Kamenetzky: The Cali Report — Uncertain future for Lakers; Trade deadline chatter

Fair or not, a healthy percentage of Lakers loyalists see him as a guy running roughshod over his father’s legacy, trying to put his own stamp on the organization. But throughout his painfully slow introduction to the purple and gold faithful, the Lakers could protect him and he could protect himself by noting all major decisions were made with the input and approval of Dr. Buss, along with Mitch Kupchak. The message was constantly reinforced: Jim Buss is not some despot operating with total independence.

Now that net is gone, and with the Lakers facing significant challenges not just this year, but also going forward, it’s fair to say Jim Buss has the most difficult job of any executive in sports. Every choice he makes will be viewed through the prism of Dr. Buss, and you can be sure fans will assume the patriarch would have made the right one.


Meanwhile, there is the family dynamic to navigate. Dr. Buss left the Lakers in trust to his six children, with Jim in charge of the basketball side and the well-loved, well-respected Jeanie running the business end. The family has adamantly denied any suggestion they will sell the team. Doing so wouldn’t be easy, anyway. The Buss children own a 66 percent share of the team, and it can only be sold off in its entirety, though a majority vote. 

Kupchak, not surprisingly, painted the relationship between Jim and Jeanie as solid and functioning, but reports of tension between them go back years. Kobe Bryant expressed confidence the organization would continue to be successful, but it won’t be the same.

“You’re following the greatest owner in sports. To try to match that or equal that, it’s nearly an impossible task,” he said. “But, I think in their own way they’ll have success, for sure.”

For the time being, things likely won’t seem much different in El Segundo. But make no mistake, the landscape has changed. An obvious amount of uncertainty has followed the Lakers for a few seasons now, but without Dr. Buss the team is officially in uncharted waters.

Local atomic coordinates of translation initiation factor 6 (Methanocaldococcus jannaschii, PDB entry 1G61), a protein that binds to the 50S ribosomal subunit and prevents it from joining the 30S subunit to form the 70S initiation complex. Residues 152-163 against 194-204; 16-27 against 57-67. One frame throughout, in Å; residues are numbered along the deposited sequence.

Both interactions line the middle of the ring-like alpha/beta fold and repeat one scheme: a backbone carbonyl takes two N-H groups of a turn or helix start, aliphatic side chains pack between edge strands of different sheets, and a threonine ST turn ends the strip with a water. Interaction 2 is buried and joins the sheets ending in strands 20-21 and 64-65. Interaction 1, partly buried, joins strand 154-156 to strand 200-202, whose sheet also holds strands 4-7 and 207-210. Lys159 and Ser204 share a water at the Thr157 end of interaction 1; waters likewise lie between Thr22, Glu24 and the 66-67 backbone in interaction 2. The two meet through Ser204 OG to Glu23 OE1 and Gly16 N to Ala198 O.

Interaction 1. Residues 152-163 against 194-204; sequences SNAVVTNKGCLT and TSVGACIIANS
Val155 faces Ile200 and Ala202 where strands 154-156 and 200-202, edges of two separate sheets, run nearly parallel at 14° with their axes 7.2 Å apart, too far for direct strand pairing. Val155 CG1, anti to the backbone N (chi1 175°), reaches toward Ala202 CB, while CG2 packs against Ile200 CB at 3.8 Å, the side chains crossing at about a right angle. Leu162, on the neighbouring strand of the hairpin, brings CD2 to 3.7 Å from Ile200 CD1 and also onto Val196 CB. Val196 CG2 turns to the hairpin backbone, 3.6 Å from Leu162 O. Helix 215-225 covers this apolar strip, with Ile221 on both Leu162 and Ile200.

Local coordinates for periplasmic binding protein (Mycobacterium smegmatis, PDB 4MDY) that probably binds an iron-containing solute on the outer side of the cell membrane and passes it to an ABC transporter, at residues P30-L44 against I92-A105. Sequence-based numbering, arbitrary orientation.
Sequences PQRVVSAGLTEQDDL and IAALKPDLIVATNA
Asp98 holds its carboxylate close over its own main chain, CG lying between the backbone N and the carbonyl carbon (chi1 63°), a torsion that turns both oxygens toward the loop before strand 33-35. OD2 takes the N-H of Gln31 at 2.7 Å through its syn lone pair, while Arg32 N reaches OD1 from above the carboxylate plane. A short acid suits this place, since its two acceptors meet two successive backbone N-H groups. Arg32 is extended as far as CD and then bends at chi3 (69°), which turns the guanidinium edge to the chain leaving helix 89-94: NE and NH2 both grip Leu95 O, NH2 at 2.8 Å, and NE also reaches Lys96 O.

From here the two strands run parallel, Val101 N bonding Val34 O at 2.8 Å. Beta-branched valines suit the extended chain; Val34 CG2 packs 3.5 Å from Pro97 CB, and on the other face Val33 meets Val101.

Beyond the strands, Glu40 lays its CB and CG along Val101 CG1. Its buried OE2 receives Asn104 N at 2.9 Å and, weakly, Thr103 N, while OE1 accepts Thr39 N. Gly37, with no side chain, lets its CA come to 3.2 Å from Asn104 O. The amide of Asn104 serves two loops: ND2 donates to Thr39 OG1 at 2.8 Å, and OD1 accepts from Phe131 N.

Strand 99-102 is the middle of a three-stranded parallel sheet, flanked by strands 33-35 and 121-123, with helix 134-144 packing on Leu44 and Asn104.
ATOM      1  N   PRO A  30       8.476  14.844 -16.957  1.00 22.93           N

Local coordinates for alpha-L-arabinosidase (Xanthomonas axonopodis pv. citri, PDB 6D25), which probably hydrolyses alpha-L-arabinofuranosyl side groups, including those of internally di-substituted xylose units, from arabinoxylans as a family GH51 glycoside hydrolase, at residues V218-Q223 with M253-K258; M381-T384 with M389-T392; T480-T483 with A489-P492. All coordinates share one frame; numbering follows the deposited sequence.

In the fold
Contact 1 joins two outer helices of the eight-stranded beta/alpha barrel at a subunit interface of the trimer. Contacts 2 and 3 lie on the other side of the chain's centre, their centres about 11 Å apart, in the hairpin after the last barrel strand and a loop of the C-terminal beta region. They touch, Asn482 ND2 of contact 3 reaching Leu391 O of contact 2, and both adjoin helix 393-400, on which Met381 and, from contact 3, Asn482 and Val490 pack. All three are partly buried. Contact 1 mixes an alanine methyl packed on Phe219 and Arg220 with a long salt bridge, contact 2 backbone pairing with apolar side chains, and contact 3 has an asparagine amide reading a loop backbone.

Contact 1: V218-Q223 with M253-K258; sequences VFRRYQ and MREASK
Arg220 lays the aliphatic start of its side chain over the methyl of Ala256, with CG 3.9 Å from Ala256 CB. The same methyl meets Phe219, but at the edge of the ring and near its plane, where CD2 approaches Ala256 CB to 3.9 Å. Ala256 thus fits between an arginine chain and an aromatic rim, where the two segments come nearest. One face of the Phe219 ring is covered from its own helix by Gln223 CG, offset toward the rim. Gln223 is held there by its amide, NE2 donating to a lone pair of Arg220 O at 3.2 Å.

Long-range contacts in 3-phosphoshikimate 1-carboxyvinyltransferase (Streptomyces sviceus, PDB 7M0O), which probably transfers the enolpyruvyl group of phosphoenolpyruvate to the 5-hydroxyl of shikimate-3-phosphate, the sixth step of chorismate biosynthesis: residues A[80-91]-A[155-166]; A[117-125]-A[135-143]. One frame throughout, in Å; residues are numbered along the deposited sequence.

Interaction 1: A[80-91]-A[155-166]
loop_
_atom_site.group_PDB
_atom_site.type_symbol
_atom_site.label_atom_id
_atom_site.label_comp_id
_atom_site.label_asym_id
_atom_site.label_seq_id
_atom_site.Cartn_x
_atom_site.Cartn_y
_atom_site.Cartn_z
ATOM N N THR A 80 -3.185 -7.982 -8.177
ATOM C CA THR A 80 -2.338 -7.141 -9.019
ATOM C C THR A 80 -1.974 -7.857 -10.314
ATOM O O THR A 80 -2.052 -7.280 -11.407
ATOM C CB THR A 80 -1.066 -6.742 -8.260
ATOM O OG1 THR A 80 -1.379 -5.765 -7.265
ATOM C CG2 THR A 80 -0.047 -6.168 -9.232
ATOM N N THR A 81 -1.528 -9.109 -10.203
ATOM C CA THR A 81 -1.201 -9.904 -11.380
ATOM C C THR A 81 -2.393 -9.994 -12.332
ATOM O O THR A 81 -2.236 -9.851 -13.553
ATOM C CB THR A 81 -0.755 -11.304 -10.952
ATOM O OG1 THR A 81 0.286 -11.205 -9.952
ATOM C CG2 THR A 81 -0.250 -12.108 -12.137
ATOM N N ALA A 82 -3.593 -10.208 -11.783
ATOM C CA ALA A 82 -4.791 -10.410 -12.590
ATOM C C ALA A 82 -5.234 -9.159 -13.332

“We’ll work on it. Jimmy, and I, and Jeanie, we’ll continue to work on it. He can’t be replaced,” Kupchak said. “We’ll just have to attack it our own way.”

Now, on to this week’s trade deadline.


The Lakers will honor Dr. Buss on Thursday afternoon in a memorial service, starting at 3 pm PT. Three hours earlier, the trade deadline will have come and gone, and Kupchak reiterated again Tuesday that Dwight Howard will still be in Los Angeles when the dust settles.

Asked whether any part of him wants to be traded, given how poorly the season has gone, Howard … I’ll go with “deflected.”

“I just want to win,” he said.

Here, or somewhere else?

“I just want to win, right now, where I’m at,” he said. “I’m committed to this team, to this season, and what we can accomplish right now. I’m going to do whatever I can to help this team win. And that’s it.”

Howard shot back at reports of unhappiness in LA and supposition that he already has decided to move on once the season ends. “Listen, I’ve never said anything about none of this stuff. So if anybody has a report, or anything is said about what’s going on, then obviously it can’t be true,” he said.

Of course, that’s not how this sort of thing works. Howard doesn’t need to say it out loud, because he has people (and body language) doing it for him. Nonetheless, even while factoring in that Kupchak would never actually articulate plans to do otherwise, the odds seem slim that Howard will be traded this week.

With Pau Gasol on the shelf, Jordan Hill out for the season, few young assets and no draft picks of value, the Lakers aren’t a good bet to swing any sort of deal.


Now that Kevin Garnett has made it pretty clear he won’t waive his no-trade clause – saying he wants to be “buried in green” isn’t terribly ambiguous – rumors of a trade with Utah involving Eric Bledsoe and Paul Millsap are catching on. The deal would give the Clippers a badly needed source of frontcourt scoring, although it would certainly juggle Vinny Del Negro’s rotation and create some interesting matchup questions down the stretch of games, particularly defensively.

There are major risks to moving Bledsoe, but while most people focus on his status as Chris Paul insurance should the All-Star MVP decide to sign elsewhere this offseason – I’m not concerned, for what it’s worth – the bigger concern should be how losing Bledsoe would impact this season’s squad. He allows Del Negro to control the minutes of both Paul and Chauncey Billups and is a force defensively.

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